Portsmouth Guildhall

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Coordinates: 50°47′51.8″N 1°5′34.4″W / 50.797722°N 1.092889°W / 50.797722; -1.092889

Portsmouth Guildhall, as of August 2006

Portsmouth Guildhall is the biggest events venue in the Hampshire city of Portsmouth in England.

History[edit]

The building, completed in 1890,[1] was designed in the neo-classical style by architect William Hill, who was responsible for the design of Bolton Town Hall. Local architect Charles Bevis, in partnership with Hill, directed the construction. Hill died before the building was completed and Bevis added to the design. The building was originally the town hall, but on 21 April 1926 Portsmouth was raised to the status of a city and the town hall was renamed the Guildhall. The Guildhall has a capacity of up to 2000 [2] It is in the city centre close to the Portsmouth and Southsea railway station.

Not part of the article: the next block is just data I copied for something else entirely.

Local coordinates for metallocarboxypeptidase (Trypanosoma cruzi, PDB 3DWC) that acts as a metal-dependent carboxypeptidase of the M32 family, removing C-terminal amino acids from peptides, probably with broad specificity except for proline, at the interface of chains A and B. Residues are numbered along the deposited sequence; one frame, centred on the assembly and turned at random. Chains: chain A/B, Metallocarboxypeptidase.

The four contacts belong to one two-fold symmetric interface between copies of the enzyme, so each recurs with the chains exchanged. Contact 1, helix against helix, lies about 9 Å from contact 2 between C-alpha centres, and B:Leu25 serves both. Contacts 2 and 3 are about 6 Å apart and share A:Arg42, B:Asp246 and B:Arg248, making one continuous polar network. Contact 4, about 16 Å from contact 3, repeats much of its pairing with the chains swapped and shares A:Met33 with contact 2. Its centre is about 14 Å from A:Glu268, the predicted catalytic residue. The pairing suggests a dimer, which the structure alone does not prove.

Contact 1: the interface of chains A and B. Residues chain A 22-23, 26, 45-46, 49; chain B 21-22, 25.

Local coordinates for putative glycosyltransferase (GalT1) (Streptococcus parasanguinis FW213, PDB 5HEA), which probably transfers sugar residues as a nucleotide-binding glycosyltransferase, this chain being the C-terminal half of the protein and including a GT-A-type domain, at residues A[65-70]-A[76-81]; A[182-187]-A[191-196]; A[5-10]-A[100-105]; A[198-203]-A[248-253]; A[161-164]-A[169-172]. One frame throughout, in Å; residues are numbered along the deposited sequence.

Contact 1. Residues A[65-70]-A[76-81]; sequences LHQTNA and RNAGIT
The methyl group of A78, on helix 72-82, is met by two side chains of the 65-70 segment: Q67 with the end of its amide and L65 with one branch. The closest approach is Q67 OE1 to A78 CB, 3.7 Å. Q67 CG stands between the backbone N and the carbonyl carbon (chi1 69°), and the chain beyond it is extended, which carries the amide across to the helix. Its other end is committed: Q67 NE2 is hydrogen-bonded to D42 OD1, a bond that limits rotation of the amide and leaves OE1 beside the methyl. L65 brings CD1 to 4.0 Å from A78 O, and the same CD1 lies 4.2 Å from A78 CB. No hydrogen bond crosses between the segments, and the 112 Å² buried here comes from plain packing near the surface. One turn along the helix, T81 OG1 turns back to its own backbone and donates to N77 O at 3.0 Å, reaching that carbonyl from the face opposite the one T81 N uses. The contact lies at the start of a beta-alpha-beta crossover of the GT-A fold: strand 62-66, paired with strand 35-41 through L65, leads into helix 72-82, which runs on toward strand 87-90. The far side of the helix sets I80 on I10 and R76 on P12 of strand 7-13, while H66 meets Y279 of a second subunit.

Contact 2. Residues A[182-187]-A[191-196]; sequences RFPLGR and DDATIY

On 10 January 1941, during the Second World War, it was hit by incendiary bombs and gutted. The interior and roof were destroyed, with just the outer walls and tower remaining, albeit fire-damaged. It was rebuilt after the war at a cost of £1.5 million, using war compensation funds, and on 8 June 1959 Her Majesty the Queen performed the re-opening ceremony. The interior was altered from the original and the external style is missing much of its detail, especially the dome above the clock and the finials atop the balustrades around the roof.

There are five bells in its bell tower known as the Pompey Chimes. The biggest bell is named after Queen Victoria and is inscribed with her name.[3] The remaining four were named by public poll and Nelson, Victory and John Pounds[4] The official naming was stalled due to the popularity of the vote for Harry Redknapp,[5] the former Portsmouth Football Club manager who departed the club shortly before voting commenced. Foul play was suspected by the council who ran the vote and the bells have remained unnamed.[6]

The Pompey Chimes fell silent in 2003 when the bell tower was found to be in need of restoration from the corrosive nature of salt in the air.[7] The work was carried out by Smith of Derby Group, the restoration project finishing in time for Queen Elizabeth's visit to Portsmouth in 2009 to mark the 65th anniversary of the D-Day landings.[8]

References[edit]

The Guildhall prior to World War Two

External links[edit]